In 1960 I was in Buenos Aires for several months filming The Blonde From Buenos Aires, starring opposite the handsome French actor Jean-Pierre Aumont. During WWII, Jean-Pierre had fought the Nazis with the Free French forces and was very left-wing in his politics. Being on the left was a somewhat dangerous thing in post-Peron Argentina, then the hideout for Nazis who had fled Germany.
Jean-Pierre was married to Marisa Pavan at the time, but she was never in Buenos Aires during the months we were filming. Jean-Pierre and I had a sweet but casual love affair. We stayed in the same hotel, where I had a large suite to accommodate Perry and his nurse as well as myself. Jean-Pierre’s suite had a fabulous canopy bed with curtains that closed, making you feel like you were in a luxurious sheik’s tent.
On one occasion we went to see a then-controversial movie by a left-wing French director, The 400 Blows, directed by Truffaut, if memory serves. The theater was unbelievably crowded and people were shoulder to shoulder jostling to get in. It was a frightening crowd scene and I wanted to run, but Jean-Pierre guided me into the theater and we found seats. Part way through the movie, the house lights went on and armed soldiers rushed down the aisle. They announced there was a report of a bomb in the theater. The audience rushed out as the soldiers began searching the movie house. When I stood up to leave, Jean-Pierre pulled me back into my seat.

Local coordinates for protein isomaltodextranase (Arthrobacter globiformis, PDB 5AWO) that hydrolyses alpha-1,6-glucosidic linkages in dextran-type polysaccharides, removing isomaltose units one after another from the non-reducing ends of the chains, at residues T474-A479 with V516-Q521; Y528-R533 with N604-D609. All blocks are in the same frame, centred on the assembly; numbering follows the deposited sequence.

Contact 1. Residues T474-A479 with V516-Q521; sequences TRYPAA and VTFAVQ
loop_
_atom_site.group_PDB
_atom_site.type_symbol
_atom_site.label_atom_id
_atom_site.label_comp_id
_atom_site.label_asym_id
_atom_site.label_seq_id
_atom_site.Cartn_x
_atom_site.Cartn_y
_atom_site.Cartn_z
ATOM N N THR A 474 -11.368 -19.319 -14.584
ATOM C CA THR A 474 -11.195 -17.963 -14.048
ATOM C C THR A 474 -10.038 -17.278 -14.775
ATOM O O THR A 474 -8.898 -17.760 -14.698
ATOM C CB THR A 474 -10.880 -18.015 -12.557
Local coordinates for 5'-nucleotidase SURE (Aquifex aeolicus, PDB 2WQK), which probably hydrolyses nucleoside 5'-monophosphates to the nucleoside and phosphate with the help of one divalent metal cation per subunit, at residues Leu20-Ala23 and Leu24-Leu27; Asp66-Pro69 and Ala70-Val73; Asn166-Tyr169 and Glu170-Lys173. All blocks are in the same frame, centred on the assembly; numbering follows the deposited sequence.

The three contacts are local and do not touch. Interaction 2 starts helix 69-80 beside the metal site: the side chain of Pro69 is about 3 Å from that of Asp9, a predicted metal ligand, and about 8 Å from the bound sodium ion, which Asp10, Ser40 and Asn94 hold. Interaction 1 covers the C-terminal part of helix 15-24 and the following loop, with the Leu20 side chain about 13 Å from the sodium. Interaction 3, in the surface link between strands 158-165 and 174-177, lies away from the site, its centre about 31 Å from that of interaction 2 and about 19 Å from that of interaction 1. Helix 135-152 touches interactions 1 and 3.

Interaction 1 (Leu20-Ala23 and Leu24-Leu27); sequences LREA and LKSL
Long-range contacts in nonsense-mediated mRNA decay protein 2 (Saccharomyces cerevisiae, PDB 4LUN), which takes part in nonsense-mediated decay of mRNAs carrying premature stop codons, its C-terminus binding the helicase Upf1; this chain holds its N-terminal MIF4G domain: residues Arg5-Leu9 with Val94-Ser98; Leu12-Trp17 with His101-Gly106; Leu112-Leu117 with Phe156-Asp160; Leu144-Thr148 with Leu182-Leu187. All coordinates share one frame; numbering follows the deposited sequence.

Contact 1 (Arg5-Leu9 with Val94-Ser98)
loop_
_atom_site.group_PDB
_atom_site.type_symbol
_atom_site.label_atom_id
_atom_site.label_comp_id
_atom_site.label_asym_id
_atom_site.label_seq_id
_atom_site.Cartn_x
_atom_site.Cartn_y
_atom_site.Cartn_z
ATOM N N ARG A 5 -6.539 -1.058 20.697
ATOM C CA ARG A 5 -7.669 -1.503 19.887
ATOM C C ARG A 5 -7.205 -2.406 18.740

“It’s fake,” he said, “they’re just trying to get everyone to leave.” When I told him I had no desire to sacrifice my life for French cinema, he only laughed. “Sit down. It’s a great movie.”
I retreated to the ladies room until the lights went down again. When I returned, there were few audience members, but Jean-Pierre was still in his seat.
Jean-Pierre and I had many lunches and dinners together. We were invited to a dinner party at the home of a prominent left-wing writer and activist, where Jean-Pierre said we would meet someone special. Their home was a huge, well-appointed top floor loft in a downtown B.A. building. We sat at a long table for one of those extended late dinners so popular in Latin America. Through my little knowledge of Spanish I could understand some of the conversation and occasionally some of the guests would engage me in English.
The guest of honor for the evening was a polite young man with a scraggly beard, introduced to me as simply “Che.” We made pleasant conversation for a few moments with his halting English and my elementary Spanish before he moved on. He was under the watchful eye of his wife that night.
It was a momentary brush with a revolutionary character. Che was quite charming and unquestionably handsome in our brief encounter, with no hint of his true place in history. I would not realize until some years later that he was the Che Guavara, whose charismatic style, ruthless actions, and connection to Fidel Castro shaped Latin America and the United States.